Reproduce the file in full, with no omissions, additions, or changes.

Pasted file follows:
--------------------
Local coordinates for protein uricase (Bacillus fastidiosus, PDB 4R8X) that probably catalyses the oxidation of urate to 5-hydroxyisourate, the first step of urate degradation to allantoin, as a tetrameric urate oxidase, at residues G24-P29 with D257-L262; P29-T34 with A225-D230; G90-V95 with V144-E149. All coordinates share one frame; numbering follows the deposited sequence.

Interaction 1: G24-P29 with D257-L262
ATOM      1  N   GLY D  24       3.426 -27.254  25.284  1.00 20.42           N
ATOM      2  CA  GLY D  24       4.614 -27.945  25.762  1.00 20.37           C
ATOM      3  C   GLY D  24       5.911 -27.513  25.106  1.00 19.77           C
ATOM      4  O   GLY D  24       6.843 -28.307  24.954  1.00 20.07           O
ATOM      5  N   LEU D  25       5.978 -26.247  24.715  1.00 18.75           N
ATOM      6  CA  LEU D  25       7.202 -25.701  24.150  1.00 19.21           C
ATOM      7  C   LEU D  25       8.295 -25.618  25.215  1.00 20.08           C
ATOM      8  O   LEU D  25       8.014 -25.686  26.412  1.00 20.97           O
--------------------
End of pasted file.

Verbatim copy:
Local coordinates for protein uricase (Bacillus fastidiosus, PDB 4R8X) that probably catalyses the oxidation of urate to 5-hydroxyisourate, the first step of urate degradation to allantoin, as a tetrameric urate oxidase, at residues G24-P29 with D257-L262; P29-T34 with A225-D230; G90-V95 with V144-E149. All coordinates share one frame; numbering follows the deposited sequence.

Interaction 1: G24-P29 with D257-L262
ATOM      1  N   GLY D  24       3.426 -27.254  25.284  1.00 20.42           N
ATOM      2  CA  GLY D  24       4.614 -27.945  25.762  1.00 20.37           C
ATOM      3  C   GLY D  24       5.911 -27.513  25.106  1.00 19.77           C
ATOM      4  O   GLY D  24       6.843 -28.307  24.954  1.00 20.07           O
ATOM      5  N   LEU D  25       5.978 -26.247  24.715  1.00 18.75           N
ATOM      6  CA  LEU D  25       7.202 -25.701  24.150  1.00 19.21           C
ATOM      7  C   LEU D  25       8.295 -25.618  25.215  1.00 20.08           C
ATOM      8  O   LEU D  25       8.014 -25.686  26.412  1.00 20.97           O